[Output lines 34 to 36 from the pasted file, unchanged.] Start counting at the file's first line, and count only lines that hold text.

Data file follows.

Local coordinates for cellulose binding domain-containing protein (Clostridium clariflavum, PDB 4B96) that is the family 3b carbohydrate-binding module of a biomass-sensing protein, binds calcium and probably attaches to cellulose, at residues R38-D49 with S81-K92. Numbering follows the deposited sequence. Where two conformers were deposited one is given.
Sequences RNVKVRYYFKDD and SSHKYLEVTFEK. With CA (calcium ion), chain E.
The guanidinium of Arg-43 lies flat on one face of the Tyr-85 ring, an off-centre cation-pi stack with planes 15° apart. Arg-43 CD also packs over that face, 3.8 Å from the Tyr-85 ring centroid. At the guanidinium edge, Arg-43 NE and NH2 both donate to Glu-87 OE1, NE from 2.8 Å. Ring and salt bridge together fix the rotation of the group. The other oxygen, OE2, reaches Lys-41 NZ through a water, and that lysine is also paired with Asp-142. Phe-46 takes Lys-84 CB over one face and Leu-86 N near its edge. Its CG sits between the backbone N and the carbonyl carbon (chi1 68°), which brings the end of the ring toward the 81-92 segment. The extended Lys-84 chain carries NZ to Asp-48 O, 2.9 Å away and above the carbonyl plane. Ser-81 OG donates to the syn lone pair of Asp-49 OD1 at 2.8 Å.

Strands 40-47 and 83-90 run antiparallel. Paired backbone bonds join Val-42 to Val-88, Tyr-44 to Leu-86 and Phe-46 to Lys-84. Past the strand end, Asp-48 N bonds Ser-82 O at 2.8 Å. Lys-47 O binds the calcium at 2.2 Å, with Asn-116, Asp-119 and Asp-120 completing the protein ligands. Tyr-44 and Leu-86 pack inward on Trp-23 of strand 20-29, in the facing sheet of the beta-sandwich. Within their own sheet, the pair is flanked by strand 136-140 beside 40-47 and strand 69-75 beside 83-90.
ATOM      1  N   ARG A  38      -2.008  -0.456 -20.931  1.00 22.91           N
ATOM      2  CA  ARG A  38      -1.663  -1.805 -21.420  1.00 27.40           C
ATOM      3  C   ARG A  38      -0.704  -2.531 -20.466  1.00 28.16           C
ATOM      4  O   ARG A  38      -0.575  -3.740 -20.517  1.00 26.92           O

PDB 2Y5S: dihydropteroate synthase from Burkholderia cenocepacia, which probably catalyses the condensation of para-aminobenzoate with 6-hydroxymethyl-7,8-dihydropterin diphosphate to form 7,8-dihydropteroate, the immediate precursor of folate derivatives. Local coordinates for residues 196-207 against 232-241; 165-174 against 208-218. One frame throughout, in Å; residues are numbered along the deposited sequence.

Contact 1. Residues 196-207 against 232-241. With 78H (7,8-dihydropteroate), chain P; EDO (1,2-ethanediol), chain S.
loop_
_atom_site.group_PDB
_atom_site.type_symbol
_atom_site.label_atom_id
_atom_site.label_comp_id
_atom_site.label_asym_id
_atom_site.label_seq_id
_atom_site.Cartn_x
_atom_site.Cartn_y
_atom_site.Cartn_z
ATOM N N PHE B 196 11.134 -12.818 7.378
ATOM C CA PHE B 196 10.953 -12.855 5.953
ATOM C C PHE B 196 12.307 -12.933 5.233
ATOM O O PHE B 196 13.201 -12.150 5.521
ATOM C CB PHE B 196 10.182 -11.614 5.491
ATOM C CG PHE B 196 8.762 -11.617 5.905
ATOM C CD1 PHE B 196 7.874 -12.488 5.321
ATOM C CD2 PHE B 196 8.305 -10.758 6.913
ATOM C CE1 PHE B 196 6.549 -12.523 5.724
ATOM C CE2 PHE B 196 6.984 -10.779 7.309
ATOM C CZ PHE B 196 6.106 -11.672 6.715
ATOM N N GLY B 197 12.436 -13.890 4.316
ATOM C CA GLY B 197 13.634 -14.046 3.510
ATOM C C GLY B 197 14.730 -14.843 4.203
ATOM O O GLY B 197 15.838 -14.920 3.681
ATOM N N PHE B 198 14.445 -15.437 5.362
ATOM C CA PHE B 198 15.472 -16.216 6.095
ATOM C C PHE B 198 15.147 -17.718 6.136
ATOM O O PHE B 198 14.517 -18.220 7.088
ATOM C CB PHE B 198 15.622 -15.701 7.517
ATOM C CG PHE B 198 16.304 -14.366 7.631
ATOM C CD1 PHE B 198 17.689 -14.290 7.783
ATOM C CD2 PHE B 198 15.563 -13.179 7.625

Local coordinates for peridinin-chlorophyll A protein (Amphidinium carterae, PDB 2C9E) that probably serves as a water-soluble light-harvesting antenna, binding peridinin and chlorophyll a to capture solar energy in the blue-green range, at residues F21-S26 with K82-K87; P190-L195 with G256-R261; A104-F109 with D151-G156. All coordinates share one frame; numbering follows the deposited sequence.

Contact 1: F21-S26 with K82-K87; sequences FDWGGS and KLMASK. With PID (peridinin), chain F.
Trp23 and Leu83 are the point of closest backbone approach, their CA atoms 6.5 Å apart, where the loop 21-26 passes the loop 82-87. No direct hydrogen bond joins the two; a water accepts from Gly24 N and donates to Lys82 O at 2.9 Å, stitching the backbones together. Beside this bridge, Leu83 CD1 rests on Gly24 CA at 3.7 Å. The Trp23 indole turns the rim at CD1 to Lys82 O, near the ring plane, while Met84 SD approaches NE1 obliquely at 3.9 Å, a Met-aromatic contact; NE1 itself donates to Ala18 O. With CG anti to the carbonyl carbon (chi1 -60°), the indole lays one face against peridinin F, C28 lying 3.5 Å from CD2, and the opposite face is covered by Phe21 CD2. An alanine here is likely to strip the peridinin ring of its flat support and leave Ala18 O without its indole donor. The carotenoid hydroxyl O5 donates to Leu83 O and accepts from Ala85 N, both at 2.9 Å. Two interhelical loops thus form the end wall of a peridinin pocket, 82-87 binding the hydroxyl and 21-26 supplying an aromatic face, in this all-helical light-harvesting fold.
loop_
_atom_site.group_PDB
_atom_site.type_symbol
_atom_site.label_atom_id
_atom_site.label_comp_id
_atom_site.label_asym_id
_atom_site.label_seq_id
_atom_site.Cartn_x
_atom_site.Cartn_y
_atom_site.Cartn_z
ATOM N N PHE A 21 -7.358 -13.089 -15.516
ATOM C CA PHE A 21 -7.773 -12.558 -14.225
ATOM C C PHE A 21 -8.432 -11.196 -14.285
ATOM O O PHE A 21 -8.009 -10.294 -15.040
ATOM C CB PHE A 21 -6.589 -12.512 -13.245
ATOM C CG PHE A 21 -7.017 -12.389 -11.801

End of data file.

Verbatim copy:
ATOM C C GLY B 197 14.730 -14.843 4.203
ATOM O O GLY B 197 15.838 -14.920 3.681
ATOM N N PHE B 198 14.445 -15.437 5.362